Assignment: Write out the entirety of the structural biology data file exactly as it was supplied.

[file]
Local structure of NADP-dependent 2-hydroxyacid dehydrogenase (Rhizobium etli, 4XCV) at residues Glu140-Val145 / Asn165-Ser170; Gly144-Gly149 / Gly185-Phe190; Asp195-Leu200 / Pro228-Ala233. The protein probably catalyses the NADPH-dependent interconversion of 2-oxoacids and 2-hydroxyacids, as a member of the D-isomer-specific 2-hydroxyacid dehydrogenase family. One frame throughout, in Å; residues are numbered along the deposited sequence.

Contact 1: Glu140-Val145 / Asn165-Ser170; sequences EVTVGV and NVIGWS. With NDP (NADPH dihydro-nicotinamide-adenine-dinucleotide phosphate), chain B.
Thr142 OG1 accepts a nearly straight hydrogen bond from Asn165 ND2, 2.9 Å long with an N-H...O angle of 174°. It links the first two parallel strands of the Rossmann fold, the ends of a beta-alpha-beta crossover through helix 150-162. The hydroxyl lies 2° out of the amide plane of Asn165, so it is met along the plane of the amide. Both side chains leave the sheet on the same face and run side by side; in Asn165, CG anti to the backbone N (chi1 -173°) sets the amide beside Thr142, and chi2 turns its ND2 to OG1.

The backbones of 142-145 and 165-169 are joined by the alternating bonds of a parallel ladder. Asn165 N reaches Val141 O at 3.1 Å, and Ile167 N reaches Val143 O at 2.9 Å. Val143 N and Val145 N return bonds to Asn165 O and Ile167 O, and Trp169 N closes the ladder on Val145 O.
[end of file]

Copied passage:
Local structure of NADP-dependent 2-hydroxyacid dehydrogenase (Rhizobium etli, 4XCV) at residues Glu140-Val145 / Asn165-Ser170; Gly144-Gly149 / Gly185-Phe190; Asp195-Leu200 / Pro228-Ala233. The protein probably catalyses the NADPH-dependent interconversion of 2-oxoacids and 2-hydroxyacids, as a member of the D-isomer-specific 2-hydroxyacid dehydrogenase family. One frame throughout, in Å; residues are numbered along the deposited sequence.

Contact 1: Glu140-Val145 / Asn165-Ser170; sequences EVTVGV and NVIGWS. With NDP (NADPH dihydro-nicotinamide-adenine-dinucleotide phosphate), chain B.
Thr142 OG1 accepts a nearly straight hydrogen bond from Asn165 ND2, 2.9 Å long with an N-H...O angle of 174°. It links the first two parallel strands of the Rossmann fold, the ends of a beta-alpha-beta crossover through helix 150-162. The hydroxyl lies 2° out of the amide plane of Asn165, so it is met along the plane of the amide. Both side chains leave the sheet on the same face and run side by side; in Asn165, CG anti to the backbone N (chi1 -173°) sets the amide beside Thr142, and chi2 turns its ND2 to OG1.

The backbones of 142-145 and 165-169 are joined by the alternating bonds of a parallel ladder. Asn165 N reaches Val141 O at 3.1 Å, and Ile167 N reaches Val143 O at 2.9 Å. Val143 N and Val145 N return bonds to Asn165 O and Ile167 O, and Trp169 N closes the ladder on Val145 O.